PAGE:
Hmong Americans Are Not Simply “Caught up” in America’s Racial Conflicts. We are Actively Engaged In It.

A protester holds up a sign that says "Hmong 4 Black Lives". (Photo credit: Melody Vaaj via BBC)

By Guest Contributor: Kong Pheng Pha

Conversations have proliferated on social media debating Hmong Americans’ position in the ongoing racial conflicts in the U.S. The murder of George Floyd at the hands of four Minneapolis police officers, one of them a Hmong American, warrants a reflection on the place of Hmong Americans in the revolution.

A New York Times article by Sabrina Tavernise attempted to examine the position of Hmong Americans in the murder of George Floyd. The article tried to present a balanced view of where Hmong Americans are situated in this ongoing revolution without fully putting Hmong Americans on either “side” of the conflict. However, this concerted effort to present ‘two sides’ fails to reflect where many Hmong Americans are: we want police to be held accountable for Floyd’s murder as much as any other community who possess any sense of equality and justice.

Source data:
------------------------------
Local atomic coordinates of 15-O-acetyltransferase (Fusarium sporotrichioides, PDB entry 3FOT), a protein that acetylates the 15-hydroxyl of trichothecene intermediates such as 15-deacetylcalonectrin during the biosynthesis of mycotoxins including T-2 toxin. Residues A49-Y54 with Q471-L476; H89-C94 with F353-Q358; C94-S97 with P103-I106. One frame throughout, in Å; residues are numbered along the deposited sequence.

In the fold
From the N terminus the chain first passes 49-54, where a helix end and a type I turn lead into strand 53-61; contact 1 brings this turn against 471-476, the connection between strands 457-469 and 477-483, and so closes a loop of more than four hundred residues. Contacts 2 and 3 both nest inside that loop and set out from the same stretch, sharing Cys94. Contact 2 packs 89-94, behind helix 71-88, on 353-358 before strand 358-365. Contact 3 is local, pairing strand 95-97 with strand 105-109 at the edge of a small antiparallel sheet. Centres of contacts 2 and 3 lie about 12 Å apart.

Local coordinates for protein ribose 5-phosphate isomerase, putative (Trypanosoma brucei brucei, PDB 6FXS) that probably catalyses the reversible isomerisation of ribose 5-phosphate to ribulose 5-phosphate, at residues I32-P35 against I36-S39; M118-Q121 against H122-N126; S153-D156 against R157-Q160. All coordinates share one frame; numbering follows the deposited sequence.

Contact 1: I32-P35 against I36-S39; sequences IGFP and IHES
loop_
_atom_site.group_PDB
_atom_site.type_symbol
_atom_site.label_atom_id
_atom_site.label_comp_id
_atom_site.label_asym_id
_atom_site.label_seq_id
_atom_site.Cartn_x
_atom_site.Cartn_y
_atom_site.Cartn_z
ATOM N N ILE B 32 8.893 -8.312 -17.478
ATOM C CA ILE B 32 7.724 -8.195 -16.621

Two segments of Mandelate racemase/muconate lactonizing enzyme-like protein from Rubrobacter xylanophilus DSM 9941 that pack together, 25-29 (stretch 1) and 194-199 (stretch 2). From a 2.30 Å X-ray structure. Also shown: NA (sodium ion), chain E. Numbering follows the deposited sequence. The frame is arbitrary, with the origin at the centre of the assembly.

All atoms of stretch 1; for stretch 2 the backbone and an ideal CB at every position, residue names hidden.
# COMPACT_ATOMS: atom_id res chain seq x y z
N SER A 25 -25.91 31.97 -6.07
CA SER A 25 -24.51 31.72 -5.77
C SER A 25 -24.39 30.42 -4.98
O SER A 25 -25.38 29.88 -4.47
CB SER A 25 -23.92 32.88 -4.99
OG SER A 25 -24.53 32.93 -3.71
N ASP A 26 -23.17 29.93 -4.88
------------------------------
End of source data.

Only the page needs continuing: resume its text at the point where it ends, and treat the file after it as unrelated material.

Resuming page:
This concerted effort to present ‘two sides’ fails to reflect where many Hmong Americans are: we want police to be held accountable for Floyd’s murder as much as any other community who possess any sense of equality and justice.

Hmong Americans are often painted as refugees that are simply “caught up” in America’s racial conflicts. For example, the New York Times article by Tavernise was inaccurately titled “They Fled Asia as Refugees. Now They Are Caught in the Middle of Minneapolis.” The printed version of the article has a different headline, although it is not any better: “Hmong-Americans Find Themselves in Middle of Twin Cities Uproar.” Both framings do a disservice to Hmong Americans and their place in American history and society. We are not passive bystanders, “caught up” in a racial justice movement that doesn’t actually impact us: we are also stakeholders in this fight, particularly in Minnesota — home to the largest Hmong American population per capita in the country. 

Hmong Americans entered  the U.S. as refugees, but many carefully considered their decisions to migrate to the U.S. as they languished in Thailand’s refugee camps after the U.S. retreated from Laos in 1975. Refugees are often seen as people without agency, yet Hmong Americans understood how horrible people of color are treated in this country, and they weighed those facts in choosing to migrate to the U.S.  

Fong Lee, in a family photo. (Photo credit: Lee family via. NBC)